2018 Audi RS5 Coupe
A stoic beast.
Shoehorned between Spain and France, the tiny, landlocked principality of Andorra is draped over 180 square miles of the Pyrenees mountains. Fewer than 90,000 people call it home, but many more stream over its borders to enjoy its duty-free shopping, myriad ski resorts, and extremely friendly income-tax code (as in, there isn’t one). While winter sees the country’s peaks blanketed in snow, in summer they’re laced with lush, green scrub and encourage a different type of frolicking: exploring the sinuous, two-lane ribbons of asphalt that climb up from the valleys and back down again. It was across this landscape and past shops stuffed to their rafters with discount booze that we drove the latest Audi RS5 coupe.
Supremely comfortable over distances long and short; faithful and capable chassis easy to exploit; the V-6 sounds fantastic but . . .
. . . it’s still too quiet; overly serious personality
For 2018, the RS5 has been updated to ride on Audi’s second-generation MLB platform—the same kit serves under the A4, A5, Q7, and others—and with a twin-turbocharged 2.9-liter V-6. The V-6 takes the place of the particularly sonorous naturally aspirated 4.2-liter V-8 that served in the previous-generation RS5. The V-6 may be down two cylinders, but horsepower is unchanged at 450, and the turbos increase torque from 317 lb-ft to a far meatier 443 lb-ft and also push the output peaks further down the tach: Max power is available at 6700 rpm, 1550 lower than before, and peak torque comes online at 1900 rpm, a full 2100 rpm lower.
The 90-degree six is 44 pounds lighter than the V-8 (the car is 132 pounds lighter overall), all blower hardware included, and its two turbochargers are nestled in the valley between the cylinder banks. This “hot vee” configuration’s largest benefit is to emissions, according to Audi Sport chief Stephan Reil, since the catalysts warm up more quickly, thanks to shorter distances between the turbos, the exhaust valves, and the catalysts. Less plumbing also reduces lag, and this V-6 is indeed one hell of a hard charger, with power, torque, and speed coming in a near instantaneous wave that intensifies proportionally to the angle of your right ankle. Audi estimates the zero-to-62-mph run at 3.9 seconds, or about half a tick quicker than the zero-to-60 time we recorded for the outgoing RS5. We think Audi’s number is just about right.
The Audi-engineered V-6 makes more torque than any of the company’s dual-clutch automatics can handle—Porsche uses its PDK with this engine in the Panamera but doesn’t share that gearbox with other Group members—and so the last RS5’s seven-speed S tronic transmission has been supplanted by an eight-speed ZF automatic. Compared with a dual-clutch ’box, this torque-converter unit’s gearchanges are slower; yet this is not to say it’s slow by any means. The ZF can handle the V-6’s torque, and Reil asserts that customers favor the new transmission’s smoother and more predictable step-off behavior from a stop. There is no manual transmission available, and the ZF automatic’s programming is so good and the plasticky shift paddles so unsatisfying to use that we simply let it work on its own the majority of the time.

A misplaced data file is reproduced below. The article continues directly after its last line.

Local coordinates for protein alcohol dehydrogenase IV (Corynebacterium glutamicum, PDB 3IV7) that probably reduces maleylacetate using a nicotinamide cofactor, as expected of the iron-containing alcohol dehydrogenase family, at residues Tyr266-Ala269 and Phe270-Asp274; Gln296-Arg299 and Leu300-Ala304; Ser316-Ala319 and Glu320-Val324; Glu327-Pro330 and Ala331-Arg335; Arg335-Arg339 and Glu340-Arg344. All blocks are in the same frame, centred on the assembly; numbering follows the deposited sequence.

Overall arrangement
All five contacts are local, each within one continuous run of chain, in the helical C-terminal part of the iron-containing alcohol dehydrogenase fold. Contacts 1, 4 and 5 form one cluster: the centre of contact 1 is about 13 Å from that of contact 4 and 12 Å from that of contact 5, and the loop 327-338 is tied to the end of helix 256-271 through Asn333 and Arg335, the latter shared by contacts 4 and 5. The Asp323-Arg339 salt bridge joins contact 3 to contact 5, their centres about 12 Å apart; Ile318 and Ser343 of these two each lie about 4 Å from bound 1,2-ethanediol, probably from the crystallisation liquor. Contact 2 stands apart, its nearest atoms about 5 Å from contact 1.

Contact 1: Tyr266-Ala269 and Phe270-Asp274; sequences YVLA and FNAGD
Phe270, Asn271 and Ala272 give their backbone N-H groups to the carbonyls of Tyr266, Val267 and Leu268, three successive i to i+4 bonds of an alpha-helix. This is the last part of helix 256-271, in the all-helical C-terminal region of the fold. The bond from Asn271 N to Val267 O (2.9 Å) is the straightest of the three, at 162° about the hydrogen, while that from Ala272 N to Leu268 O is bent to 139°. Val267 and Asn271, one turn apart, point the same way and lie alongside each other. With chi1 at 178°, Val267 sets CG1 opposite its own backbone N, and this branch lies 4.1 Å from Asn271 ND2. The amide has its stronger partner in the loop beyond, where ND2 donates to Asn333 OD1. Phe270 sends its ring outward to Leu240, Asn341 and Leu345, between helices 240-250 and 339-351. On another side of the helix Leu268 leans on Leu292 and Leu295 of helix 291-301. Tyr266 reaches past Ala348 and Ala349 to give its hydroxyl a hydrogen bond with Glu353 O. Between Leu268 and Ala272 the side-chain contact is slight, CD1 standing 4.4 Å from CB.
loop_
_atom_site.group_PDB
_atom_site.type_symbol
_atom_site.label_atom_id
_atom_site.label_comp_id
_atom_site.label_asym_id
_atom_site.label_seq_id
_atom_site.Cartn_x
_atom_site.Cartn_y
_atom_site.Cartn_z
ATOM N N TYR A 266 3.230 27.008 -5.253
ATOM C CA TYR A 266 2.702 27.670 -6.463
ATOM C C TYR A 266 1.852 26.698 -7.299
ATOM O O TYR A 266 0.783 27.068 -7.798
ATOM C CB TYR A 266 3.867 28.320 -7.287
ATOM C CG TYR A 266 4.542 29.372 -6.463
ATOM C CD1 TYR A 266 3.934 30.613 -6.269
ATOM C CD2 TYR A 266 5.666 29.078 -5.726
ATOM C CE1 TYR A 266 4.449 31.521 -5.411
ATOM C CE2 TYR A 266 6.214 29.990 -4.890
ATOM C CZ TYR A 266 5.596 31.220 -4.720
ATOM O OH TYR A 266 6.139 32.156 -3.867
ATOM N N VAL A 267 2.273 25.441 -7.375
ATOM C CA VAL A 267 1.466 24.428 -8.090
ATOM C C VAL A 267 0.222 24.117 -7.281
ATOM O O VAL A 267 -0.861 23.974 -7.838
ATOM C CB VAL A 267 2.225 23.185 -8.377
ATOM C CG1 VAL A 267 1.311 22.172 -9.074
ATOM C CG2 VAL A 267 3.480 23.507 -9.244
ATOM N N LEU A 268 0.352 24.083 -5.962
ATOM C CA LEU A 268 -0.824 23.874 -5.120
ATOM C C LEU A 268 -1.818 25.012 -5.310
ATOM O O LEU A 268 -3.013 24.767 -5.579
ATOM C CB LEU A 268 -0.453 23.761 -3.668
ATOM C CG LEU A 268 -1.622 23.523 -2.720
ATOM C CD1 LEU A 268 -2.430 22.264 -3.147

A Livable Express
Even as the weaponized version of the A5/S5 brood, the RS5 is easy to live with. It’s tautly suspended yet displays a supple ride quality despite its 20-inch wheels and low-profile rubber. It rides superbly in the optional active suspension’s Comfort and Auto modes, and it smoothed out heaving pavement on French autoroutes and the patched surfaces of Andorran B roads with no bobbing or bounding. Dynamic mode is for fun-time only, though, as the ride can get choppy, inducing a slight bucking during straight-line cruising on anything but the flattest pavement.
The RS5’s handling is also docile. While it’s hugely capable, with high levels of front-end grip, there’s little in its behavior to make even a novice driver nervous. It’s sure-footed in both wet and dry conditions, and you can get up to speed with its behavior as quickly as the car itself piles on miles per hour. This follows Reil’s philosophy for Audi Sport’s RS creations; he believes that a car is too difficult to master if an owner goes to a track all day and is still lopping off chunks of time lap after lap. He wants his team to deliver a machine in which it’s easy and safe to quickly find its limits, and they’ve done so here.
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Music: Brave Epic Cinematic Music Roalty Free
NCM Epic Music Ender Guney
“interior 2017 Test Drive”